Glorious Estate Anna Chrystal Stephens | Keef Winter | Carla Wright
06.12.12 - 21.12.12
Glorious Estate is an exhibition of sculptural assemblages in response to everyday objects, spaces and systems. London-based artists Anna Chrystal Stephens, Keef Winter and Carla Wright work with practices that utilise a daily vernacular, piecing fragments together to make artworks that casually reverse artistic sentiments. The works share a particular type of rogue handyman energy; imagining the labour of an urban drifter, maverick car-park attendant or deviant plumber. Aspects of the show include artists reworking detritus lying around the Tram Depot where Bruno Glint is located, with the intention to create a work that holds a meaning relevant to the space where it is exhibited. This publication marks the closing party of Glorious Estate and includes text-based contributions from Holly Black, Jay McCauley Bowstead, Hannah Newell, Anna Chrystal Stephens & Keef Winter. allotropepress edition 04 (limited to 100 copies) ISSN 2046 - 2859 edited by Keef Winter
Cover: Anna Chrystal Stephens – ‘Untitled’, photograph printed on silk, copper poles, 2012. Back Page: Keef Winter - ‘Untitled’, plywood, pine, foam, black stretch film plastic, steel hinges, plasterboard, 2012 & Carla Wright ‘Concerns of the living interacting with the dead stuff of buildings II’, ceramic, wire, oak, 2012.
All photographs by Paul Williams of Fragment Photography unless otherwise stated.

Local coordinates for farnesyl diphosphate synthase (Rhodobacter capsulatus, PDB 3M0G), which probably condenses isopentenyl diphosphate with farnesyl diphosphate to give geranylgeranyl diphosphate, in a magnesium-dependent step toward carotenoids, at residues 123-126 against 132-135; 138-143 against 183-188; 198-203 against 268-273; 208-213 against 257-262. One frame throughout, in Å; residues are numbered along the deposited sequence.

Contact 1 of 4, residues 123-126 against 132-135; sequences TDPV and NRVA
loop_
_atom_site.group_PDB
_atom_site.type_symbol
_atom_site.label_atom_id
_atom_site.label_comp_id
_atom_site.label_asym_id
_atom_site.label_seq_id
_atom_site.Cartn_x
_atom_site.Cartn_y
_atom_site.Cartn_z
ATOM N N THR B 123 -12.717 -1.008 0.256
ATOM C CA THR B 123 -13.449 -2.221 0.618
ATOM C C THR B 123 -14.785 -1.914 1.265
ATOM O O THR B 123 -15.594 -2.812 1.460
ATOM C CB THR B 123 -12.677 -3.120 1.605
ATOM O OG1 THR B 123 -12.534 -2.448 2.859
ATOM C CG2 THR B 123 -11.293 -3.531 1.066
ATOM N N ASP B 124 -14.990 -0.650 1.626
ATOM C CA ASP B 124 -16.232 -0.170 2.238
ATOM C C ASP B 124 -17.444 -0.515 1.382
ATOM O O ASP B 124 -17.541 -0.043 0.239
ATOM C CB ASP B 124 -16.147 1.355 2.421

The Energy of The Degenerate
Degenerate space seldom fails to enthrall and mesmerise. Sinking manor houses held up by weedy sinews instill an alarming romanticism in Britain’s rolling hills, the cracks, leaks and precarious rubble alluding to a falsely mastered nostalgia. Yet it is the urban landscape, the dangerous mystery of the forgotten, boarded up and condemned rotten social housing of our cities that generate new histories. These are our true estates. The glory of vast concrete masses, grey and dismal units compressing and compartmentalising living beings, stacking them high into elevated, distant, impenetrable isolation. Societal breakdowns are endemic. Marginalised, desperate youth are spat out onto high walk mazes, then torn from these concrete hell-holes so that the promise of ‘re-generation’ can sit limp and lifeless on a faded council planning notice. These skeletons, these eviscerated shells, should seem as dead as when they housed the living. Yet once all attempts at an unfulfilled and forever-damned functionality have ceased, a strange new palpable energy can be felt amongst the burn-out graffiti strewn walls. In ultimate rejection and outright failure, the mysteries of a sad and troubled history are locked within the broken architecture. Rusting pipes and smashed window panes become abstract, fascinating treasures, whereas the tired scraping of a long worn-out wallpaper allude to the misspent optimism of a malfunctioning ‘modern society’ so abhorrently manufactured in a post-war boom. These 400ft tombstones generate their own fascinating postliving space, where echoes of a dismal past and arid future create new synergised environments. Here desolation works as a backdrop for new communication and connections. With the removal of social habitats comes the appreciation of greying blocks and industrial frameworks. Beauty is found in the vibrant yellows of a fuse box lid, or the umber tones of scorched and naked lightbulb. The energy of broken objects is as tangible as the throb of the swarming city, except here it is inanimate absence that is compelling.